Russian diplomats say the Syrian president has not asked for asylum. They say that Russia’s relations with Syria are not tied to the Assad family remaining in power.

On Monday, another Syrian opposition group, the Democratic Forum, met with Foreign Minister Lavrov.

Afterwards, one member of the group, Hazem Nahar, warned the Kremlin to stop sitting on the fence.

“The more you wait, the greater the risk Islamists will come to power in Syria,” he said.

Looking to a post-Assad future, he warned: “If Russia does not change its position, Syria will stop being its ally.”

But, with Russian Navy ships from three Russian fleets now steaming toward Syria’s coast, the Kremlin seems to be sending a clear signal that it will stand by Assad.

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Comment Sorting
Comments page of 2
 Previous    
by: AJ from: Central Florida
July 10, 2012 2:05 PM
Putin has no choice but to send aid to Assad. If Assad's regime falls then Putin will have few other fellow Dictators.. err "Democracies" with whom to conspire and rely upon.
In Response

by: FromRussia
July 10, 2012 2:44 PM
@AJ

Tell that to your fellow dictators in Yemen, Saudi Arabia and all those terrorist supporting nations you are so afraid to upset.

by: Farnborough from: UK
July 10, 2012 2:02 PM
Remember, the Russians hate the Turkies (someone here called them the Foul Fowls...) so, this Russian Naval move is designed to check Erdogan and his Islamists from increased intervention in Syria... pay attention to how fast the Islamists turkies forgot the downed F-4 and the the two pilots without an ejection seats... and note how fast they withdraw their forces from the border with Syria
In Response

by: Mustafa from: Izmir Turkey
July 10, 2012 3:40 PM
first of all... its not "turkies" its Turks... and we are not some ugly birds who can not fly... second of all, why did you not report about the atrocities the British brought on the region?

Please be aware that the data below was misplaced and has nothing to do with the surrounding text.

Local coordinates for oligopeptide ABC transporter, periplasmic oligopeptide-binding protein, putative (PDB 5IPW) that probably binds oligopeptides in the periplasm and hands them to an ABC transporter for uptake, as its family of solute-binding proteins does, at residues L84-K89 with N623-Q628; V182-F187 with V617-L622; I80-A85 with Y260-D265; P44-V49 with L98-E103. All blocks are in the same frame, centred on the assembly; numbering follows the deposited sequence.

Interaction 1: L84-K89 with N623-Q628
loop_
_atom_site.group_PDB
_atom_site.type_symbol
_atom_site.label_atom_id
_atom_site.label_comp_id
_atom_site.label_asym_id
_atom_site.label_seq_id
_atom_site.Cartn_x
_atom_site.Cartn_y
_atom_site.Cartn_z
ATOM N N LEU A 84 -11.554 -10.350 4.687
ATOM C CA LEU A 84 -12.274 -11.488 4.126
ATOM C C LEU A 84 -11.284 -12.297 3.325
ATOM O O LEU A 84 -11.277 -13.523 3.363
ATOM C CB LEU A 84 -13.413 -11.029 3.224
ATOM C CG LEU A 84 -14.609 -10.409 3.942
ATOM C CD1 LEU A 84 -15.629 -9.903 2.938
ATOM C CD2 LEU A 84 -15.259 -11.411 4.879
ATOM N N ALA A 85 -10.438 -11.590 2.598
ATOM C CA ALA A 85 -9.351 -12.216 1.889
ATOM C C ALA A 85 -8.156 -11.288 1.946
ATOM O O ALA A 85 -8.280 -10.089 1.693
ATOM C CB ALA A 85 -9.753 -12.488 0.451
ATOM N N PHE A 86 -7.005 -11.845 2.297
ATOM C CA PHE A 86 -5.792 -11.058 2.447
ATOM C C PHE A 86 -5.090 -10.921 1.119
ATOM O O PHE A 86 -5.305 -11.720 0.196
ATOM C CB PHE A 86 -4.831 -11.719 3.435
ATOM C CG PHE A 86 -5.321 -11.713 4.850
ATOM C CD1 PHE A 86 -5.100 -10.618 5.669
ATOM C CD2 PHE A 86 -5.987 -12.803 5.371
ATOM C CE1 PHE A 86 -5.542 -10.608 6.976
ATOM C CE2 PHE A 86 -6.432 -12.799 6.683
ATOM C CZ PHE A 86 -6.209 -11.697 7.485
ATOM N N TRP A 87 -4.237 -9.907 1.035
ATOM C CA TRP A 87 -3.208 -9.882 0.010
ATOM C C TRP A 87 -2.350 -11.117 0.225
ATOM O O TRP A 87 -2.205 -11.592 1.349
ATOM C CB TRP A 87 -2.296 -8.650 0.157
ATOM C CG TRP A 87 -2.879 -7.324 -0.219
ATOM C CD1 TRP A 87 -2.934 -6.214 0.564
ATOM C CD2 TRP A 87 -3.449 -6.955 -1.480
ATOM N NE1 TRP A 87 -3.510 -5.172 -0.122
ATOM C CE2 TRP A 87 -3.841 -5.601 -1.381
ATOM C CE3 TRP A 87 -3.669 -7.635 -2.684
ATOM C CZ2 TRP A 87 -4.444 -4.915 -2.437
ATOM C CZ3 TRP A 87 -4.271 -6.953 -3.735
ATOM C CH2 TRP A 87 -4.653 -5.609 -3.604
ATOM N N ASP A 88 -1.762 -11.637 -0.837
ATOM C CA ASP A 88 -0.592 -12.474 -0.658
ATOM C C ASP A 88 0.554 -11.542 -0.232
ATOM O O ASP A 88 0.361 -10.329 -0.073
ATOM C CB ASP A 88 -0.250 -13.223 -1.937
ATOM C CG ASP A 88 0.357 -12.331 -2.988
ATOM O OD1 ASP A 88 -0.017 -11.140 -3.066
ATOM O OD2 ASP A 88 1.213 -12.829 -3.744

by: Andi Chin from: LA
July 10, 2012 1:47 PM
Sending ships does not mean anything. USA send ships also. It's just from the American point of view - Russia supports. But sending ships in case of Assad collapse, coul dbe treated as help for opposition.
In Response

by: Anonymous
July 10, 2012 3:07 PM
@Andi

Sending ships is a Sicilian message)) It means Turkish and NATO ambitions for Syria Iran and Cspian oil and gas are sleeping with the fishes... Just like that F-4R Phantom.
In Response

by: Anonymous
July 10, 2012 2:53 PM
The dismal state of Russian fleet is a mantra that NATO folks like to repeat after the Collapse of USSR but I got new for you -- it is no longer in dismal state and is being actively rebuilt.

And another thing 58th army was also in DISMAL state when it annihilated American And ISraeli traineda and equipped Gergian army. So you better hope and pray that we are in as dsimal state as you think cus when tactical nukes starting hitting near your fleet you will not know what hit you.
In Response

by: Ed the C from: The Carolinas
July 10, 2012 2:39 PM
I'm a little surprised that Russia could manage to get the ships underway, given the dismal state of their fleet. I wonder how many will have to be towed home?
Comments page of 2